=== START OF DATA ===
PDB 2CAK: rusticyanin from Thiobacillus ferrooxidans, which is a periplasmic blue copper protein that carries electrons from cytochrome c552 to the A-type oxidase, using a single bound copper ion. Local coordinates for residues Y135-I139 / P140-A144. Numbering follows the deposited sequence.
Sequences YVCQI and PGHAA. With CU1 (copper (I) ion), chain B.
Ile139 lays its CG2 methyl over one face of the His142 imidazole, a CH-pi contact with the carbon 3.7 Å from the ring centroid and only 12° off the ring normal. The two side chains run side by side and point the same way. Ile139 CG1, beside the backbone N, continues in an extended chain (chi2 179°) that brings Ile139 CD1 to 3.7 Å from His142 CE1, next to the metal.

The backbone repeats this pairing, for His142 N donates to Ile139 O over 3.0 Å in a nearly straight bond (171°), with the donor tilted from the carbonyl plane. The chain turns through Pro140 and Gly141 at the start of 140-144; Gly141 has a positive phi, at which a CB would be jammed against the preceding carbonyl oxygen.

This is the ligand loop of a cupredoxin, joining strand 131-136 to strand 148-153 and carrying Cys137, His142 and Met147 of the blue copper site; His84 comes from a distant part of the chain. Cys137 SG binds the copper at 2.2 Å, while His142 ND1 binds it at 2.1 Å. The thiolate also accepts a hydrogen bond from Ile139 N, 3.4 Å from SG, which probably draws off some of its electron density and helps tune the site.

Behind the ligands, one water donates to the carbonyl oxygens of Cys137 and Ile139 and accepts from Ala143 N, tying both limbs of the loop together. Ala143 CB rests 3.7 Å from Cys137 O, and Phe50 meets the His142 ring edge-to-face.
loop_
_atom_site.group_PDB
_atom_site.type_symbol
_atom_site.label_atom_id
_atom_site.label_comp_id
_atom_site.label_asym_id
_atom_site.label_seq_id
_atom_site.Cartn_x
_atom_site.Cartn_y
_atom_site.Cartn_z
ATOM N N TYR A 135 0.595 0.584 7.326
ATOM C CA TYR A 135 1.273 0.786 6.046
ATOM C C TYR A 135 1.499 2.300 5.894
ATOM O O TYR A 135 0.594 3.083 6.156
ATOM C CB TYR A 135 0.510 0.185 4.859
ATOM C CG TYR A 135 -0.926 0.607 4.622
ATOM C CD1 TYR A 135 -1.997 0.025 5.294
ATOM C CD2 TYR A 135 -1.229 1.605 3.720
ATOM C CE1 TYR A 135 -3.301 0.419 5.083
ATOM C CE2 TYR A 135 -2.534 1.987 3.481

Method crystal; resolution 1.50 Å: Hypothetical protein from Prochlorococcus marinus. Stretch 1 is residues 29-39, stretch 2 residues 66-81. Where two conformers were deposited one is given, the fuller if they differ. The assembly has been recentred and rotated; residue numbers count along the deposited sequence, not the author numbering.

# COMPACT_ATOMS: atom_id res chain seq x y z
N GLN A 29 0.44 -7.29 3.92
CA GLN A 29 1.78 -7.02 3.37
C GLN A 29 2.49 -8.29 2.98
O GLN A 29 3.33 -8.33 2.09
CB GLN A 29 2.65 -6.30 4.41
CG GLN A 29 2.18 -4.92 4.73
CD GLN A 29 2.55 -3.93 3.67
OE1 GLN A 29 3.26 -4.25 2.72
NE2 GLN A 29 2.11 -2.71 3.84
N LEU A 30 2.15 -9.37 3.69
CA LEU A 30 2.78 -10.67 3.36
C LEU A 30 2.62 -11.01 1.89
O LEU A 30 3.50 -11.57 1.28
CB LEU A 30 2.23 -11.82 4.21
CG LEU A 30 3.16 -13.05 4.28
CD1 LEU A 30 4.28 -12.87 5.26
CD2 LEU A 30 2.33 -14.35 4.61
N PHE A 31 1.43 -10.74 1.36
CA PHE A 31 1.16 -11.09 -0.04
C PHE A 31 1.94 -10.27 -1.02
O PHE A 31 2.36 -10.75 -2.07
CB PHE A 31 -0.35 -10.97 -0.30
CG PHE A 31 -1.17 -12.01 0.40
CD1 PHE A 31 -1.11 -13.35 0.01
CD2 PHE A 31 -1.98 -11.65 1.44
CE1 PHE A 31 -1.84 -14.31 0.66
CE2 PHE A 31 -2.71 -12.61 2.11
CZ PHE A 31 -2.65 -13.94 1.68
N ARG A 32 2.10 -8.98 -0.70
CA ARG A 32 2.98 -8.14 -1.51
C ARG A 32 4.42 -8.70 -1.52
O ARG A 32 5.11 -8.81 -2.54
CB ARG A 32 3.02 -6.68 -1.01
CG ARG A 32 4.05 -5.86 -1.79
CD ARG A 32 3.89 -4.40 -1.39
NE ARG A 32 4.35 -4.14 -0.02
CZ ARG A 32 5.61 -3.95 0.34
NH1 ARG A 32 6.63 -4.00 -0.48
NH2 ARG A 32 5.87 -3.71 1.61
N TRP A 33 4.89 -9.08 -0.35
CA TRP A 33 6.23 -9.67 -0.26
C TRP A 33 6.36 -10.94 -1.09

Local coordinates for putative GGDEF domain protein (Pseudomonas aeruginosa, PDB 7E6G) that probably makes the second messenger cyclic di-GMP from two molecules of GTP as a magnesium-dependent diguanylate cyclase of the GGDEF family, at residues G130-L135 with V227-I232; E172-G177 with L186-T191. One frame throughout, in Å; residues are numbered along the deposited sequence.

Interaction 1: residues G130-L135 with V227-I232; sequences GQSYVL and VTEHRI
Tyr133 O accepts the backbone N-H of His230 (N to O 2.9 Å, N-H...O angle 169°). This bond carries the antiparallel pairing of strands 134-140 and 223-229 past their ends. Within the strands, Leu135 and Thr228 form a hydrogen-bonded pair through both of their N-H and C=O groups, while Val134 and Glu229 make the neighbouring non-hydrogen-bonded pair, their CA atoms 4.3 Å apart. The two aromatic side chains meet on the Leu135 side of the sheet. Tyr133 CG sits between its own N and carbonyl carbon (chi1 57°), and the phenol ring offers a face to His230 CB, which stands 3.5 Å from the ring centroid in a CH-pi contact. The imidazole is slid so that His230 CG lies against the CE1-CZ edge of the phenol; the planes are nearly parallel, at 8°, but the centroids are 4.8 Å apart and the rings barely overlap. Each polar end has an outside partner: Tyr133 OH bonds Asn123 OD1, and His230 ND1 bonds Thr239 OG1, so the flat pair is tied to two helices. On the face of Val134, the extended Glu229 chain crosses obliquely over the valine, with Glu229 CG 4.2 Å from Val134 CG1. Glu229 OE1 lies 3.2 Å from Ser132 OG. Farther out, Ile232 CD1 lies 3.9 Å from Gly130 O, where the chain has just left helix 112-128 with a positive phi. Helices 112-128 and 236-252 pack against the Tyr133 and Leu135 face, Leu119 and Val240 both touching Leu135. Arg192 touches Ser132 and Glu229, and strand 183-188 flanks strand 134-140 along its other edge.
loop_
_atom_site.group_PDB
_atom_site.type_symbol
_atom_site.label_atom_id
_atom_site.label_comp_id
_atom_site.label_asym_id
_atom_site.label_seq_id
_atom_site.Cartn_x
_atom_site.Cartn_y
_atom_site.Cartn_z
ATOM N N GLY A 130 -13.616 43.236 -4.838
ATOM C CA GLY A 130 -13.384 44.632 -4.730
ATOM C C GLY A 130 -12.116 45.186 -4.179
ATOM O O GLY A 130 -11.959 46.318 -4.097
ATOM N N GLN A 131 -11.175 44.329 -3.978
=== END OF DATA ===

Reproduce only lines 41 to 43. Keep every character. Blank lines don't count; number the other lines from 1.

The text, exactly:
O LEU A 30 3.50 -11.57 1.28
CB LEU A 30 2.23 -11.82 4.21
CG LEU A 30 3.16 -13.05 4.28